A naïve, childish thought at this point. Politicians – communists or democrats or royalists – should do politics for justice and general well-being if they claim to be politicians. But should they do conspiracy? Do they have to pull legs? Sometime following the political changes of 2006, when staffs of many organizations including KU were agitating for ‘rights’ and ‘privileges’, one of my senior colleagues advocated the applicability of the old adage, “Everything is fair in love and war.” He meant to support the agitators’ causes. I asked him what if ‘love’ and ‘war’ were the emotions that could easily be twisted or made to boomerang. But he contended that they could still be considered fair no matter how firm or flexible. This notion of fairness aside, I believe that if a lie is made a part of conspiracy, it has to beget more lies to get validity. If truth is a part, it has to come out sooner or later as it cannot adapt to conspiracy. I believe this applies in politics at large.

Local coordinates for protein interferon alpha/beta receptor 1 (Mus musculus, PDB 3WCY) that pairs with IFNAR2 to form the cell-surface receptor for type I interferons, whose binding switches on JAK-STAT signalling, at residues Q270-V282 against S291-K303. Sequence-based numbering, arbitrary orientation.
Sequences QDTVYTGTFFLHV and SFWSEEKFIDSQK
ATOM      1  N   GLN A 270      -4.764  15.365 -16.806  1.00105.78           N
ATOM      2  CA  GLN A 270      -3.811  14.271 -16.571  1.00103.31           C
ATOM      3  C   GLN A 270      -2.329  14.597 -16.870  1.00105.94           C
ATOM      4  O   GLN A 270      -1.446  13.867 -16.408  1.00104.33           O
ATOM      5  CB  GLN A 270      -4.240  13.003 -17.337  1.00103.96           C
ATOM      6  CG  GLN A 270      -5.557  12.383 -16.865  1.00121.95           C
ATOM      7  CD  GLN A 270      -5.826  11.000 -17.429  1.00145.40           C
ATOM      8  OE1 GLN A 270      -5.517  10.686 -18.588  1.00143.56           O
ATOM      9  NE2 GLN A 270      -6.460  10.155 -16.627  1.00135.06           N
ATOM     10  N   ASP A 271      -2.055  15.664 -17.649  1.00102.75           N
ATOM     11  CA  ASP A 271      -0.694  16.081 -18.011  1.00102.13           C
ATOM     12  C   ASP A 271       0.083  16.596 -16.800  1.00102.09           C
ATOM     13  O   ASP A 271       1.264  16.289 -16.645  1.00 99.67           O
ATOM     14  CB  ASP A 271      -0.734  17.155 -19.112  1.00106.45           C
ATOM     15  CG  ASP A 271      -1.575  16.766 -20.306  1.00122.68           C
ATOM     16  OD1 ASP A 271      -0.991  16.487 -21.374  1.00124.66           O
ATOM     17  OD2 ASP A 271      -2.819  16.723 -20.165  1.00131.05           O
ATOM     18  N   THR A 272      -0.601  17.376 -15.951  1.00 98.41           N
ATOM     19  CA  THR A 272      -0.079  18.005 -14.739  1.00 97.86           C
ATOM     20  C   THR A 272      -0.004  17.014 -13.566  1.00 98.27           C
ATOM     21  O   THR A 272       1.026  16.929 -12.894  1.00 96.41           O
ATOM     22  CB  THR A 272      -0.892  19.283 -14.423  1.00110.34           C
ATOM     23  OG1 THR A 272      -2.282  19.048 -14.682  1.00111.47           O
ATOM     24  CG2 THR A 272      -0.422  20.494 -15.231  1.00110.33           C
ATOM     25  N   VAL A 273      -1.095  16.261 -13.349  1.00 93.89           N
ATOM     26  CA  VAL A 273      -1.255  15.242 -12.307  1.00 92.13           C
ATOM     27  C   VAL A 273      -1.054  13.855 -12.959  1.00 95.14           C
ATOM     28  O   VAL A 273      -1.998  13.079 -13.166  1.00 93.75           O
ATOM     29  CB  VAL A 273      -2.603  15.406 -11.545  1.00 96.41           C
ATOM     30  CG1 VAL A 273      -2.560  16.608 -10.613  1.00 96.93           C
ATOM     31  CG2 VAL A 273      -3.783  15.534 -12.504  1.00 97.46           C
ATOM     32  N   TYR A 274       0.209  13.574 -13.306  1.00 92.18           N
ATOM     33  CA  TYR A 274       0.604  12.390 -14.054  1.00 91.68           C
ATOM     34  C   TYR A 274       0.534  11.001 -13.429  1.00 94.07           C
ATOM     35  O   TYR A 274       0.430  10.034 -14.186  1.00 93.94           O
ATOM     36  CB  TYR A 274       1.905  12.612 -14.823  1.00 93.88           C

The advocates of unquestioned fairness in political competition disrespect the rules of war if their advocacy itself assumes the form of confrontation. How can a fighter, in his good state of mind and dignity, linger in the lost territory bemoaning for justice? Victors do not (say need not) do justice to the vanquished. This is the universal rule of war. I do not empathize with the losers if they disrespect the war of dignity. Even a commoner, a plain human being, does not. If fighting takes the form of attacking from under a quicksand while the enemy lurks in a rocky fortress, the only pleasure of harming comes from seeing the other side sprinkled with a few droplets of mud. A commoner does not pick unholy quarrels. But once he does, he accepts the consequences.